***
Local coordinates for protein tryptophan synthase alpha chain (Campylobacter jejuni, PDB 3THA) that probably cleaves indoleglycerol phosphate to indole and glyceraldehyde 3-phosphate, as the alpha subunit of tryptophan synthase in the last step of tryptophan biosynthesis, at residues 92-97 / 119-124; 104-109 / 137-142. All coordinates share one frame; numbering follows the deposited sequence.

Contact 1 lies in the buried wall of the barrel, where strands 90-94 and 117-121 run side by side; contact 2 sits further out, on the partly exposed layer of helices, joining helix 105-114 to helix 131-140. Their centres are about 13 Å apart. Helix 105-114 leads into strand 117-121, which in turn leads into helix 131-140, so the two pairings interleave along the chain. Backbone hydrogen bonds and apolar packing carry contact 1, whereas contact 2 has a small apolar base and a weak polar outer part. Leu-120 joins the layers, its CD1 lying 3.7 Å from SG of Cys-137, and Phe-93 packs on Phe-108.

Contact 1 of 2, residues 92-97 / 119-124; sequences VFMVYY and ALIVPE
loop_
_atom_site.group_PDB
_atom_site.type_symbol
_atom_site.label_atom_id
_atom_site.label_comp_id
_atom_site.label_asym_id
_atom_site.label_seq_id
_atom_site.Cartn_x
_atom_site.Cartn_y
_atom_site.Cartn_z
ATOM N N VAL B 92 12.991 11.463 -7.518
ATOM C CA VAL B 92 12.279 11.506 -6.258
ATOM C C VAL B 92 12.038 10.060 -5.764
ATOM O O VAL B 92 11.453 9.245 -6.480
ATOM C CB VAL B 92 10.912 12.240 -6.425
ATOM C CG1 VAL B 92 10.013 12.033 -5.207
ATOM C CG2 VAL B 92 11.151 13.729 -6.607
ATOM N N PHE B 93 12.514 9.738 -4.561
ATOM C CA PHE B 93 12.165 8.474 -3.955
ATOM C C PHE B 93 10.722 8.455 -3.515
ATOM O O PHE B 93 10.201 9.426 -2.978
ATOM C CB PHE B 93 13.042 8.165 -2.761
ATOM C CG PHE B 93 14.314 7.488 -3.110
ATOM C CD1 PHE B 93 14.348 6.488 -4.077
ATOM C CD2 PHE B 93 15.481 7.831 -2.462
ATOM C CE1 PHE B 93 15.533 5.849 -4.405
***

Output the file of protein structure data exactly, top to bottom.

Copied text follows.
Local coordinates for protein tryptophan synthase alpha chain (Campylobacter jejuni, PDB 3THA) that probably cleaves indoleglycerol phosphate to indole and glyceraldehyde 3-phosphate, as the alpha subunit of tryptophan synthase in the last step of tryptophan biosynthesis, at residues 92-97 / 119-124; 104-109 / 137-142. All coordinates share one frame; numbering follows the deposited sequence.

Contact 1 lies in the buried wall of the barrel, where strands 90-94 and 117-121 run side by side; contact 2 sits further out, on the partly exposed layer of helices, joining helix 105-114 to helix 131-140. Their centres are about 13 Å apart. Helix 105-114 leads into strand 117-121, which in turn leads into helix 131-140, so the two pairings interleave along the chain. Backbone hydrogen bonds and apolar packing carry contact 1, whereas contact 2 has a small apolar base and a weak polar outer part. Leu-120 joins the layers, its CD1 lying 3.7 Å from SG of Cys-137, and Phe-93 packs on Phe-108.

Contact 1 of 2, residues 92-97 / 119-124; sequences VFMVYY and ALIVPE
loop_
_atom_site.group_PDB
_atom_site.type_symbol
_atom_site.label_atom_id
_atom_site.label_comp_id
_atom_site.label_asym_id
_atom_site.label_seq_id
_atom_site.Cartn_x
_atom_site.Cartn_y
_atom_site.Cartn_z
ATOM N N VAL B 92 12.991 11.463 -7.518
ATOM C CA VAL B 92 12.279 11.506 -6.258
ATOM C C VAL B 92 12.038 10.060 -5.764
ATOM O O VAL B 92 11.453 9.245 -6.480
ATOM C CB VAL B 92 10.912 12.240 -6.425
ATOM C CG1 VAL B 92 10.013 12.033 -5.207
ATOM C CG2 VAL B 92 11.151 13.729 -6.607
ATOM N N PHE B 93 12.514 9.738 -4.561
ATOM C CA PHE B 93 12.165 8.474 -3.955
ATOM C C PHE B 93 10.722 8.455 -3.515
ATOM O O PHE B 93 10.201 9.426 -2.978
ATOM C CB PHE B 93 13.042 8.165 -2.761
ATOM C CG PHE B 93 14.314 7.488 -3.110
ATOM C CD1 PHE B 93 14.348 6.488 -4.077
ATOM C CD2 PHE B 93 15.481 7.831 -2.462
ATOM C CE1 PHE B 93 15.533 5.849 -4.405